What Is the “Statute Of Limitations” In A Personal Injury Lawsuit?
Almost all states have a period wherein you must file your lawsuit to obtain due compensation. It doesn’t usually matter if your injuries are caused by a slip and fall, car accident, product liability, or any other reason. If someone else’s actions caused your injury, you should consider filing a personal injury lawsuit to get the financial and medical help you’re entitled to.
However, there is a strict “time” in which you must file, or the Ohio courts will simply dismiss or not hear your case. This Ohio “statute of limitations” is strict and must be adhered to. If you miss this filing deadline, your right to compensation for your injuries will almost certainly be lost.
You might believe this shouldn’t happen, but accident cases all differ, and often, your injuries are not immediately apparent. Even a seemingly minor car accident, or slip and fall, can cause severe head or spinal injuries that may only manifest symptoms weeks or months after they occur.
With this fact in mind, even if you suspect your injuries are minor, obtain the medical help and diagnosis you need. Also, contact a local Dayton personal injury lawyer familiar with these cases and ensure all your “bases” are covered.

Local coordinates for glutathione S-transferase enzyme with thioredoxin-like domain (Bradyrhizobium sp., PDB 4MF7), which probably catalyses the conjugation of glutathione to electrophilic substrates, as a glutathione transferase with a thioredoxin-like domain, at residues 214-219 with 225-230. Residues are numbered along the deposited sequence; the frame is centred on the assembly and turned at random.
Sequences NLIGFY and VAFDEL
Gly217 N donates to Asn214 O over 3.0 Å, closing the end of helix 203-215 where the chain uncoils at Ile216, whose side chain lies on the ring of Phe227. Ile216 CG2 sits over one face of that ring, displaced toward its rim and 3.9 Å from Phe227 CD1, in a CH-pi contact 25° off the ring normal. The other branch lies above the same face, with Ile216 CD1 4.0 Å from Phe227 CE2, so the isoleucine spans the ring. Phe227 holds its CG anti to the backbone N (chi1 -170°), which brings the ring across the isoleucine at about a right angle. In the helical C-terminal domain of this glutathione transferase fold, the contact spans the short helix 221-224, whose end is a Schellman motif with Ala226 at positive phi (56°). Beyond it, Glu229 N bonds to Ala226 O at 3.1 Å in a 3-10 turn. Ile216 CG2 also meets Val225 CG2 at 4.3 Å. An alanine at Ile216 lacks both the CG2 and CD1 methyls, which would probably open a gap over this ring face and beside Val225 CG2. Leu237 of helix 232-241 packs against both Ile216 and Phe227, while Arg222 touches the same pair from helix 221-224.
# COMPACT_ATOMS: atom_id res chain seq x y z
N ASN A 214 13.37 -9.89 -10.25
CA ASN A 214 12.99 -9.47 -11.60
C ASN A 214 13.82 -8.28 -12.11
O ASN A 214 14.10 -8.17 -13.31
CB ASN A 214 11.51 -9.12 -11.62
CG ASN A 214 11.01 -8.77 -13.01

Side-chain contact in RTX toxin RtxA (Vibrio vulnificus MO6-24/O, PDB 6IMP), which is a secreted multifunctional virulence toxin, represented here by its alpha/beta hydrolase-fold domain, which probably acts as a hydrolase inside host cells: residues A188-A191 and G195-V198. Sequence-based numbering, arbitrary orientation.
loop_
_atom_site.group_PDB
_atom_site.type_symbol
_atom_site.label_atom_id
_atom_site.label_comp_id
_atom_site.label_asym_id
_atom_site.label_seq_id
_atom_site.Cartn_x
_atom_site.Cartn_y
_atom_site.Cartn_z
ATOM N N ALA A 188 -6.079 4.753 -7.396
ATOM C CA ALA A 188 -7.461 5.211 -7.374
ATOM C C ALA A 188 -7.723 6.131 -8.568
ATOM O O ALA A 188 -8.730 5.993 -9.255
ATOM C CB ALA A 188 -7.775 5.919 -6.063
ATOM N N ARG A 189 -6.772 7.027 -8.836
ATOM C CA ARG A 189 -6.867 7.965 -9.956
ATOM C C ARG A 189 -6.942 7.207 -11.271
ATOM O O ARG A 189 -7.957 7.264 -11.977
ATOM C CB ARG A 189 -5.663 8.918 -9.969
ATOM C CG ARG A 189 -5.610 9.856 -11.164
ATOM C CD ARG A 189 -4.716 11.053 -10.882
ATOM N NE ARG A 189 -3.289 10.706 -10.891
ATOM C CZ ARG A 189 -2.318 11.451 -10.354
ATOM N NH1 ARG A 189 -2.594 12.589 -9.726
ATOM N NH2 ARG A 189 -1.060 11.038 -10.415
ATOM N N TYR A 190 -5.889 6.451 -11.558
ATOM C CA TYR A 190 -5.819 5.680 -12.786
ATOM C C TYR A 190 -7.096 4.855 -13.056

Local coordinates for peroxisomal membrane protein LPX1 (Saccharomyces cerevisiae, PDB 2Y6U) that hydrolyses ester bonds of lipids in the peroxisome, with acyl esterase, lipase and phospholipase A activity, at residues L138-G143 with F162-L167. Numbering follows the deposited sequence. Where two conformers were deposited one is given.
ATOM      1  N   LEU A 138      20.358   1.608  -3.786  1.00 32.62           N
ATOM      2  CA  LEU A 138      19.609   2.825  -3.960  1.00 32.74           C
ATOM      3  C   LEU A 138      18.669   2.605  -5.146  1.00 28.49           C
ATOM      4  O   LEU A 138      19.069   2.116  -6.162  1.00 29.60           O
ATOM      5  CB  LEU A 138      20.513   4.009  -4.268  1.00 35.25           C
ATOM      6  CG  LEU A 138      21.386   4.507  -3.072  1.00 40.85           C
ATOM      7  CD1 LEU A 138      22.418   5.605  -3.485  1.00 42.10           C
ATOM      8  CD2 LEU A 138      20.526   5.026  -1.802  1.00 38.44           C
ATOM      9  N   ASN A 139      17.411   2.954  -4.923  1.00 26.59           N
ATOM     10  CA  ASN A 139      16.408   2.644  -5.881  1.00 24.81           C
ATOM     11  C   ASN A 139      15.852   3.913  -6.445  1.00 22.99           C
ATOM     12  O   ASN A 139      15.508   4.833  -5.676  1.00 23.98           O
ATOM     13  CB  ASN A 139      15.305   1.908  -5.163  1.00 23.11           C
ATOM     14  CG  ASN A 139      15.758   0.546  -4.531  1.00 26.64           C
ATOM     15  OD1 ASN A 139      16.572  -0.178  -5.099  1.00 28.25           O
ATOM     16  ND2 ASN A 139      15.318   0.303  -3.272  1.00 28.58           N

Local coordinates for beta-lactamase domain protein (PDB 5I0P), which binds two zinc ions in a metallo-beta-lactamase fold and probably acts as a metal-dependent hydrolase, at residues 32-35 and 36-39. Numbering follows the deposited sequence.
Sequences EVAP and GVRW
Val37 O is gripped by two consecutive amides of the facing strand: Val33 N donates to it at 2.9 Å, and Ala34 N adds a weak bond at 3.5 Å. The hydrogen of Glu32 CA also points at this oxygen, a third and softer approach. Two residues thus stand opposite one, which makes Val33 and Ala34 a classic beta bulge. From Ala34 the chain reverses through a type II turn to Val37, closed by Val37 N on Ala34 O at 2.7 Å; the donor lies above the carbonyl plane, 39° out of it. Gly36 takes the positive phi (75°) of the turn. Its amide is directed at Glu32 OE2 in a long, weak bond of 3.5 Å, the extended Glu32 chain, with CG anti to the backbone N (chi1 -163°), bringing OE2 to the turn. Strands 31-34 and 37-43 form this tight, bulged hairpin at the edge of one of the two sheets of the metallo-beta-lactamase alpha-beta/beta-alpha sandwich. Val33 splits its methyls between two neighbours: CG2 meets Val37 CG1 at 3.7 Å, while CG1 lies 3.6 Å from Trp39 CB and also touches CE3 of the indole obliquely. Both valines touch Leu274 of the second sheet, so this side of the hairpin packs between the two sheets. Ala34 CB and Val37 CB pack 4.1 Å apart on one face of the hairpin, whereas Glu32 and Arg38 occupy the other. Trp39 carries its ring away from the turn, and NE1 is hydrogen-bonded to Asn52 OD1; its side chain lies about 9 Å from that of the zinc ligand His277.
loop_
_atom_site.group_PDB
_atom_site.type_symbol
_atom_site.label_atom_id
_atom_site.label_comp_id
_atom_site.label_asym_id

Does Ohio Have a “Statute of Limitations” on Personal Injury Lawsuits?
The simple answer is that Ohio has a Statute of Limitations on all personal injury lawsuits. This “time limit” in which you must file your lawsuit is detailed in the Ohio Legislature section 2305.10. It clearly states that any lawsuit seeking compensation or other legal remedies for your injuries must be filed within two years.
Also, you must note that this two-year “clock” starts ticking when your injury occurs.
Let’s say that another person’s careless, negligent, or intentional act caused you to be injured, and you wish to file a lawsuit for due compensation or any civil remedy. Then you and your professional personal injury lawyer have two years to get your initial documentation (or complaint) filed in the appropriate Ohio court.
Also, note that this 2-year “deadline” applies to practically types of personal injury lawsuits. Therefore, obtaining the proper medical diagnosis and documentation is vital to your possible lawsuit, regardless of how you were injured. Accordingly, it’s always a wise legal move to obtain a case evaluation as soon as possible with a Dayton or Cincinnati personal injury law team.
Your lawyer’s assistance in getting you and your family the compensation needed to recover and thrive will be invaluable.
What Will Happen If I Pass the Statute of Limitations in Ohio?
First, your knowledgeable personal injury lawyer will explain that Ohio’s statute of limitations is critical if you want to take any legal action against the person, company, etc., whose negligence caused your injuries.
Also, the statute of limitations and adherence to it are significant to your position in any personal injury settlement negotiations with the defendant and their insurance company.
If the opposing lawyer knows that your “two-year deadline” may have passed, all your leverage will evaporate, and you’ll likely end up with nothing.